The ophthalmoscope station had four ophthalmoscopes paired with eye models. These models were made from paper cups with 5 mm opening covers on top (Figure 5). Inside were images of different ophthalmologic pathology. The instructor taught the participants to hold an ophthalmoscope, find the red reflex, how to see the optic disc, and change the light filters. We also had a Panophthalmoscope (Welch Allyn, Skaneateles Fall, NY) for students to practice using.

Figure 5
Eye models made from cups with pathology pictures inside. Pathologies included central retinal artery and vein occlusion and retinal detachment.

Statistical Analysis

We hypothesized that the 40-minute teaching session would improve medical students’ confidence in their ophthalmologic examination skills. The difference in confidence levels between pre- and post-workshop questionnaires was measured on each of the ophthalmologic examination skills listed below:

Checking visual acuity

Testing pupillary function

Testing extraocular movements

Using a Tonopen

Calibrating a Tonopen

Using a slit lamp

Examining the external eye

Examining the cornea

Examining the anterior chamber of the eye

Performing a fluorescein examination

We used the paired t-test for dependent variables with normal distributions and the Wilcoxon-rank test for non-parametric dependent variables.


Of the 30 students, the mean age was 25. Almost two-thirds (19) of the participants were male. The majority of the subjects (19) were first-year medical students with no prior experience performing an ophthalmologic examination (Table 1).

Table 1Medical student demographic data in study examining student confidence in performing ophthalmologic exams.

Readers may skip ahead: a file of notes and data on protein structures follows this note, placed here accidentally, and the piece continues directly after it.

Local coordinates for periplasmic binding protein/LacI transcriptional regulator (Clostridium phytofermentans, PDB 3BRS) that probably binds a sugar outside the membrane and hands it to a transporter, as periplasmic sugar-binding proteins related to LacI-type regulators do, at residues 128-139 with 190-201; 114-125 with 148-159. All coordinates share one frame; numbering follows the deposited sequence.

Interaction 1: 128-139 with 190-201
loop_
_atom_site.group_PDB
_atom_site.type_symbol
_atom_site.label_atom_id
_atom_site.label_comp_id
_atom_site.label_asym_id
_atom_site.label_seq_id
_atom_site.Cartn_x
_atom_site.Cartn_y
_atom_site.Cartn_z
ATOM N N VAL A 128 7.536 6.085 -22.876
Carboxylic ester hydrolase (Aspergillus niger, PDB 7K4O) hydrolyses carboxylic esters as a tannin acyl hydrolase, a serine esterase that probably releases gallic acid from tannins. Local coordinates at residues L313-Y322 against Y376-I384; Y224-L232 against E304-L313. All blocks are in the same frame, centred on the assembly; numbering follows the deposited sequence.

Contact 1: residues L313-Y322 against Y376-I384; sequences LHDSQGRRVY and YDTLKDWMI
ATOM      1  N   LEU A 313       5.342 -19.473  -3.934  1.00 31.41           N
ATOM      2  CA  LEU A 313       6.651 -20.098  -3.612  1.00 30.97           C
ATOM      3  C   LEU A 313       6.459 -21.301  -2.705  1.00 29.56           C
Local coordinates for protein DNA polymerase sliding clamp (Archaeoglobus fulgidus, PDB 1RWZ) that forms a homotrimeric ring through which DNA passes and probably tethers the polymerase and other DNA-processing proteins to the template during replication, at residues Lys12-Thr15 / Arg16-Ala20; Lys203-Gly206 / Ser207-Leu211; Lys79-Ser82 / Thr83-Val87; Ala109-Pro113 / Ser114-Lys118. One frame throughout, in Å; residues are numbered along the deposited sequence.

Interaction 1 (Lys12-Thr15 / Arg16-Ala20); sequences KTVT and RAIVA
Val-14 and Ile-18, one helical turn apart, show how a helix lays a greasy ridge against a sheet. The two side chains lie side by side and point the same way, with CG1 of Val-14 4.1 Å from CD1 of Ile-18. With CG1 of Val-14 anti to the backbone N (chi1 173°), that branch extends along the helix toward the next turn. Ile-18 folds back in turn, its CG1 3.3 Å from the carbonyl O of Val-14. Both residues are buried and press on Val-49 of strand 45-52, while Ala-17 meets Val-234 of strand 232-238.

Characteristic Number (%)
Age (yr) (n=30) Mean 25.03 (SD 2.86)
Medical school year (n=30)
 Year 1 19 (63.33)
 Year 2 4 (13.33)
 Year 3 2 (6.77)
 Year 4 2 (6.77)
 Other 3 (10.00)
Gender (n=30)
 Male 19 (63.33)
 Female 11 (36.77)
Past experience with ophthalmology rotation (n=30) 0 (0.00)
 Fluorescein exam (n=21) 2 (6.77)
 Slit lamp exam (n=21) 4 (13.33)
 Tonopen (n=21) 1 (3.33)

We found that the average confidence level before the teaching session were below 2 on a 1–4 Likert scale (1 being the least confident). Confidence levels in using the slit lamp had the highest improvement (2.17 95% CI [1.84–2.49]). Students reported the least improvement in their confidence in testing extraocular movements (0.73, 95% CI [0.30–1.71]) and pupillary function (0.73, 95% CI [0.42–1.04]) (Table 2). Table 2 shows the mean confidence level for each ophthalmologic examination that had normal distribution. The differences in confidence level between before and after teaching sessions were statistically significant.

Table 2Comparison of mean confidence levels in individual ophthalmologic examinations using a student t-test.

Ophthalmologic examination Mean of pre-test confidence level (SD) Mean of post-test confidence level (SD) Mean: difference confidence level (95% CI) P-value
Anterior chamber 1.17 (0.46) 2.90 (0.92) 1.73 (1.41–2.06) <0.05
Cornea 1.79 (1.01) 3.38 (0.94) 1.59 (1.20–1.97) <0.05
EOM 2.43 (1.65) 3.17 (1.46) 0.73 (0.30–1.71) <0.05
External eye 2.17 (1.32) 3.50 (1.14) 1.33 (0.85–1.81) <0.05
Fluorescein test 1.23 (0.68) 3.27 (1.31) 2.03 (1.57–2.50) <0.05
Pupil function 2.57 (1.68) 3.30 (1.44) 0.73 (0.42–1.04) <0.05